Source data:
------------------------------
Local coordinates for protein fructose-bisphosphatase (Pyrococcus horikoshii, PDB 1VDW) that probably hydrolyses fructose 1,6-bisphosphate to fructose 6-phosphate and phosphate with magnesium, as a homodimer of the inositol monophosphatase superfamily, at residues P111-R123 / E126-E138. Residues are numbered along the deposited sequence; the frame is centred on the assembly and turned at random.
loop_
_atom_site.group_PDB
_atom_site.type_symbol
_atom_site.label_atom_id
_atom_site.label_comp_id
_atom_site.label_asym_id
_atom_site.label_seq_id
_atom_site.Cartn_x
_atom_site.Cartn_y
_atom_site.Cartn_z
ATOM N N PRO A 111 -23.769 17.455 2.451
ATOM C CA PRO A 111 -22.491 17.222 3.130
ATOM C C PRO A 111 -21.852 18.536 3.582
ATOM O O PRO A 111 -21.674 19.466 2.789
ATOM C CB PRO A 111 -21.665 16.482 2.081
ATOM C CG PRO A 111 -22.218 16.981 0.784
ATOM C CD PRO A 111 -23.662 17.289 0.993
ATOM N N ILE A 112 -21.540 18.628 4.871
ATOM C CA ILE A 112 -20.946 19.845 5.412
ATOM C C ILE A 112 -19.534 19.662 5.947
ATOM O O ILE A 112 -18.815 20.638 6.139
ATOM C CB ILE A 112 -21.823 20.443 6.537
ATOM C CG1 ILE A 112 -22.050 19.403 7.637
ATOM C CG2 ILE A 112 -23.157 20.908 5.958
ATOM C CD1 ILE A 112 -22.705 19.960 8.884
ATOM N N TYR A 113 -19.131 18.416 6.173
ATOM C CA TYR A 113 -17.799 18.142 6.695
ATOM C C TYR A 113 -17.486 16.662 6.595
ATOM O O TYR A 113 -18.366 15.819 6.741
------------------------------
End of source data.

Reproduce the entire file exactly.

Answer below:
Local coordinates for protein fructose-bisphosphatase (Pyrococcus horikoshii, PDB 1VDW) that probably hydrolyses fructose 1,6-bisphosphate to fructose 6-phosphate and phosphate with magnesium, as a homodimer of the inositol monophosphatase superfamily, at residues P111-R123 / E126-E138. Residues are numbered along the deposited sequence; the frame is centred on the assembly and turned at random.
loop_
_atom_site.group_PDB
_atom_site.type_symbol
_atom_site.label_atom_id
_atom_site.label_comp_id
_atom_site.label_asym_id
_atom_site.label_seq_id
_atom_site.Cartn_x
_atom_site.Cartn_y
_atom_site.Cartn_z
ATOM N N PRO A 111 -23.769 17.455 2.451
ATOM C CA PRO A 111 -22.491 17.222 3.130
ATOM C C PRO A 111 -21.852 18.536 3.582
ATOM O O PRO A 111 -21.674 19.466 2.789
ATOM C CB PRO A 111 -21.665 16.482 2.081
ATOM C CG PRO A 111 -22.218 16.981 0.784
ATOM C CD PRO A 111 -23.662 17.289 0.993
ATOM N N ILE A 112 -21.540 18.628 4.871
ATOM C CA ILE A 112 -20.946 19.845 5.412
ATOM C C ILE A 112 -19.534 19.662 5.947
ATOM O O ILE A 112 -18.815 20.638 6.139
ATOM C CB ILE A 112 -21.823 20.443 6.537
ATOM C CG1 ILE A 112 -22.050 19.403 7.637
ATOM C CG2 ILE A 112 -23.157 20.908 5.958
ATOM C CD1 ILE A 112 -22.705 19.960 8.884
ATOM N N TYR A 113 -19.131 18.416 6.173
ATOM C CA TYR A 113 -17.799 18.142 6.695
ATOM C C TYR A 113 -17.486 16.662 6.595
ATOM O O TYR A 113 -18.366 15.819 6.741